~Ye Olden Times~

Mr. MCFARLAND, who has been down in Joachim township assessing, handed us an old receipt given by a storekeeper at Herculaneum in 1811, which will be of interest to our readers.  We omit the name of the purchaser of the goods, as some of his descendants might kick if we published it.  It will be seen by this document that neither protection nor an internal revenue cheapens an article by levying a tax upon it.  The “staff of life” purchased by this particular customer and paid for is as follows, and embraces a period of four months of 1811 in which he ran the bill:

Three pints of whiskey……………………….. $5

Pint of brandy and two drinks…………………$-.

Candy and 2 ½ pints of whiskey……………...$-

1 ½ pints of brandy……………………………..$19

Plough lines……………………………………..$ 25

Pint of brandy and bottle……………………….$38

Pint of brandy and three drinks………………..$43

Pint of brandy………………………………….$18

One bottle broke by you and one pint of liquor.$25

2 ½ pints of whiskey and a drink…………….$38

1 ½ pint of brandy…………………………….$19

Cash loaned you by Jos. HAMMON………..$ 63      

            Settled with John……………………..$?4.02

We do not know whether he drank the “plough lines” or not.


~Teachers’ Institute~


The following is the program for the October meeting of the Jefferson County Teachers’ Institute, to be held on the 20th inst., at House’s Springs.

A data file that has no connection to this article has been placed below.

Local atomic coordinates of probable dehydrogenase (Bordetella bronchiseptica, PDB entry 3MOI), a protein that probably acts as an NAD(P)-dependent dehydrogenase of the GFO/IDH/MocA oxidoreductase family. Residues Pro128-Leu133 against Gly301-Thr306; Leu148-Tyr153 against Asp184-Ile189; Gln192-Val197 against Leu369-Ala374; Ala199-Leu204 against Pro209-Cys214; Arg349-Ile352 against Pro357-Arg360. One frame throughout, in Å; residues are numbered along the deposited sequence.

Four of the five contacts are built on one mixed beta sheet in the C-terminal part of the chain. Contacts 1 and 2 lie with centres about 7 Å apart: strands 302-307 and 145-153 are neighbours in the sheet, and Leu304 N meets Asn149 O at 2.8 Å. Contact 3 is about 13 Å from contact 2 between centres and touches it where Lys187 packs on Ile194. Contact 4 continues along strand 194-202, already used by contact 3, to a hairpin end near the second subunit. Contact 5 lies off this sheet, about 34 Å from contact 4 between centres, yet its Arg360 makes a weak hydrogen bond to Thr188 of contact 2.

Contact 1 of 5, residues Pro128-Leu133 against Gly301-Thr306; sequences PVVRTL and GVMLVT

1.  “The course to be pursued in organizing a school,” Prof. SCOTT; discussion by members.

2.  Prizes and Awards, Miss OPAS; discussion by members.

3.  “The order of exercises, or program of recitations,” John DALTON; discussion by members.

4.  “Mode of conducting an examination by written questions and answers,” Prof. NATIONS; discussion by members.

5.  Reports of committees appointed at last meeting.

6.  Miscellaneous business.


It is hoped that there will be a general attendance of teachers and school officers who live in the western part of the county, and as well of parties who are interested in the welfare of the schools.


~A Card~

In the matter of the action of Michael CLOVER, plaintiff, vs. Rudolph HARNESS, defendant.  In the Circuit court of Jefferson County, Missouri.  Now, on this day, comes said defendant, Rudolph HARNESS, and admits that he spoke the words of and concerning the plaintiff, as charged in the petition in said cause in said court; but that he has no recollection of speaking them, or of charging the said CLOVER with larceny.  And the said HARNESS, now here, says that the words charged in said petition and uttered by him were false and slanderous, as of and concerning Michael CLOVER.